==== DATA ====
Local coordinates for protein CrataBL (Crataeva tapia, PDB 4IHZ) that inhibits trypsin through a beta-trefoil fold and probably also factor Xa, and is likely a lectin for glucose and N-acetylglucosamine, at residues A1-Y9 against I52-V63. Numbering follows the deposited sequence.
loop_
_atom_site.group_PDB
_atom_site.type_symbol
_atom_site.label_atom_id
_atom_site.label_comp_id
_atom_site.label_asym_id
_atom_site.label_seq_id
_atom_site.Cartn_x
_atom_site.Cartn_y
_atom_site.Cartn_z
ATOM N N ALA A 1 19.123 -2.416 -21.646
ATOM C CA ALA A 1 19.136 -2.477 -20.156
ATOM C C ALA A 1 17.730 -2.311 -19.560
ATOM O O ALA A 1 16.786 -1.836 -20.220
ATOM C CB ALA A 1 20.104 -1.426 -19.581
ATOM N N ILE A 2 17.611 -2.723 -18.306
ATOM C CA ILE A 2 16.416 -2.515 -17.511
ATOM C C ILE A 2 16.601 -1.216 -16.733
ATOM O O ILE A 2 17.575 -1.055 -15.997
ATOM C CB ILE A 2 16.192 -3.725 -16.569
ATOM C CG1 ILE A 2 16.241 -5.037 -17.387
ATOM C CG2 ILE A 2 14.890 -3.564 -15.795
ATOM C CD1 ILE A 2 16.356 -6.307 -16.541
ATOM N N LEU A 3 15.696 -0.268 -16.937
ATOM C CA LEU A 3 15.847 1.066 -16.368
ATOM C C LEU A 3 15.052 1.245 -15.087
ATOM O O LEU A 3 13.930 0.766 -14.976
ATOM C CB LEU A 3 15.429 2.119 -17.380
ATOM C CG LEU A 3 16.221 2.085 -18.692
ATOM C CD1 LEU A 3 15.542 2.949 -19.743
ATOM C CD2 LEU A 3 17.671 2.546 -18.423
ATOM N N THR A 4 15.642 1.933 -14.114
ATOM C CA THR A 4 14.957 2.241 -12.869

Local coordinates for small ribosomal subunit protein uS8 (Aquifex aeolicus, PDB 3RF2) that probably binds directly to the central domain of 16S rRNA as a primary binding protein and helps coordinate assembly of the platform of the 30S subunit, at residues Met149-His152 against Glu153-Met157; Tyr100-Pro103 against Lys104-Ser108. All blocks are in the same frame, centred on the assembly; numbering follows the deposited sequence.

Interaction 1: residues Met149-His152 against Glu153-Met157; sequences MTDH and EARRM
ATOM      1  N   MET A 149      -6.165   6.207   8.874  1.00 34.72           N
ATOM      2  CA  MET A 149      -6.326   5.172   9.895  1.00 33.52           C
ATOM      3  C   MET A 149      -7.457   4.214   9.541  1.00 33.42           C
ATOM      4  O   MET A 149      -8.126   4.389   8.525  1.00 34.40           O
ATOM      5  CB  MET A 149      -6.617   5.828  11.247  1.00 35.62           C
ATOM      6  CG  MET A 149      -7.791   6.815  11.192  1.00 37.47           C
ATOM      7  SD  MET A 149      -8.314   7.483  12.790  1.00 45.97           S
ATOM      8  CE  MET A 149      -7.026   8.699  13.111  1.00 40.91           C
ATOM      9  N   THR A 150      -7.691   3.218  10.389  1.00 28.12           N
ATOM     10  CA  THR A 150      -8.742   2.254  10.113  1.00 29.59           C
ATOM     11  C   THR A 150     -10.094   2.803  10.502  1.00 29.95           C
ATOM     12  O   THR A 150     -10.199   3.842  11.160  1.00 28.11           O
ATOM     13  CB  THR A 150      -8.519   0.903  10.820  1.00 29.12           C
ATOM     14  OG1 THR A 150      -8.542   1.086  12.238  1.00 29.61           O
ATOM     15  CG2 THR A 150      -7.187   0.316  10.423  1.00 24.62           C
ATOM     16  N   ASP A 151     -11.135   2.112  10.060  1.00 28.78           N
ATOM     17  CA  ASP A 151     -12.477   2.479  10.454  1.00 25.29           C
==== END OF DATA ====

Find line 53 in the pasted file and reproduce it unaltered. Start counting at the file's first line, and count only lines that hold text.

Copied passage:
ATOM     17  CA  ASP A 151     -12.477   2.479  10.454  1.00 25.29           C